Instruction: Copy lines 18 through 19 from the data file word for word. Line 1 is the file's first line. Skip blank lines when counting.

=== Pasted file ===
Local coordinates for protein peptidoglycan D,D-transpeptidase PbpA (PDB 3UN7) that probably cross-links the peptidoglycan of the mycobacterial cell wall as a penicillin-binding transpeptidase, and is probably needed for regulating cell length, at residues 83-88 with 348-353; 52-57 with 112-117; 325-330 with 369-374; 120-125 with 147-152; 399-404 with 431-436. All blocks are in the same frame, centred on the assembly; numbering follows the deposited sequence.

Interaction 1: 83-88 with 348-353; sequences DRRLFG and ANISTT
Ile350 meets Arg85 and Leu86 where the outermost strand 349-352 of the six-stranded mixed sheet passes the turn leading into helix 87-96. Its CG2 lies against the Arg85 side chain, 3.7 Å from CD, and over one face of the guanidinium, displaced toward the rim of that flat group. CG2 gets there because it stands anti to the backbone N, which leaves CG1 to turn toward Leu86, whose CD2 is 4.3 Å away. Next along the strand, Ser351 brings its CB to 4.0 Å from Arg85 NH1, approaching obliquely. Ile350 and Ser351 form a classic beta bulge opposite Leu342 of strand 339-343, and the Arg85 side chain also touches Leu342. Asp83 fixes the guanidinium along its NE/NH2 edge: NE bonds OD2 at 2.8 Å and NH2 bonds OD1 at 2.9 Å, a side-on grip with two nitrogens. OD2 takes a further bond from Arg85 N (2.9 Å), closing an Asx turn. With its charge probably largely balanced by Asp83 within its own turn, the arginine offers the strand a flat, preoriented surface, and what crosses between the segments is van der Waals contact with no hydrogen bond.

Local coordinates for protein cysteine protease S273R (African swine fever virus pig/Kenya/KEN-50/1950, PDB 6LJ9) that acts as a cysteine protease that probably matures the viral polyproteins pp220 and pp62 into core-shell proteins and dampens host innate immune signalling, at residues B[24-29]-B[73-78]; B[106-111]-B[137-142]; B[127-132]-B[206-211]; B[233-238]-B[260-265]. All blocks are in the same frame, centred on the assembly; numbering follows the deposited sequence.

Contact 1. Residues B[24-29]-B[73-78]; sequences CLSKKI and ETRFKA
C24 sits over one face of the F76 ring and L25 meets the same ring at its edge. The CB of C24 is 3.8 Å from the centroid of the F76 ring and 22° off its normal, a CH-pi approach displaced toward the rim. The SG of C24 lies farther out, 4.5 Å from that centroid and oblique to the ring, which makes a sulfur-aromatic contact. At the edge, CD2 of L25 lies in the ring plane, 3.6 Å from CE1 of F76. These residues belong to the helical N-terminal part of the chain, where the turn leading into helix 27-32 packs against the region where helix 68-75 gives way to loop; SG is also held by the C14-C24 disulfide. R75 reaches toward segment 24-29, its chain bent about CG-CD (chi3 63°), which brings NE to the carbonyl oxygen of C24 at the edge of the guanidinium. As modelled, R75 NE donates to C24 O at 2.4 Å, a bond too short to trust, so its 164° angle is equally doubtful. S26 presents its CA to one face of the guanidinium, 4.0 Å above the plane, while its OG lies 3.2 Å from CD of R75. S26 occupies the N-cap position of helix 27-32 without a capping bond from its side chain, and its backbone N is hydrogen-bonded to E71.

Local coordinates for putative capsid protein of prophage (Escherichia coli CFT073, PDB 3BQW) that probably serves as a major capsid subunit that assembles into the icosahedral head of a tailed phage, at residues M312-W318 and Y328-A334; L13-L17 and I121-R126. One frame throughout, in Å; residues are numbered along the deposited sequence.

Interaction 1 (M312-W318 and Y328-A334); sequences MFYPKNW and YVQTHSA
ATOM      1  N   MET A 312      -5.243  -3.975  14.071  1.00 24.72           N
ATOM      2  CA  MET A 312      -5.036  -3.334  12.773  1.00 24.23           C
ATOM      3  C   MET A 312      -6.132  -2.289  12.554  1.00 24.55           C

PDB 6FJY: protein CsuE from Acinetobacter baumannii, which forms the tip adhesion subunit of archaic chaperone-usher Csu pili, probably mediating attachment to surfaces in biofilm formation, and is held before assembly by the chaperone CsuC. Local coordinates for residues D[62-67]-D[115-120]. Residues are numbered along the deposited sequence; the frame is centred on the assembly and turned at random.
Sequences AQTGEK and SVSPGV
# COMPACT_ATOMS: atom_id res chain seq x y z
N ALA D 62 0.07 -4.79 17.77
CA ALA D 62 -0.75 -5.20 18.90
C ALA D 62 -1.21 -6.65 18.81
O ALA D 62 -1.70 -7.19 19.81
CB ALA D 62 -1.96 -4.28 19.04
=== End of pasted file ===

O ALA D 62 -1.70 -7.19 19.81
CB ALA D 62 -1.96 -4.28 19.04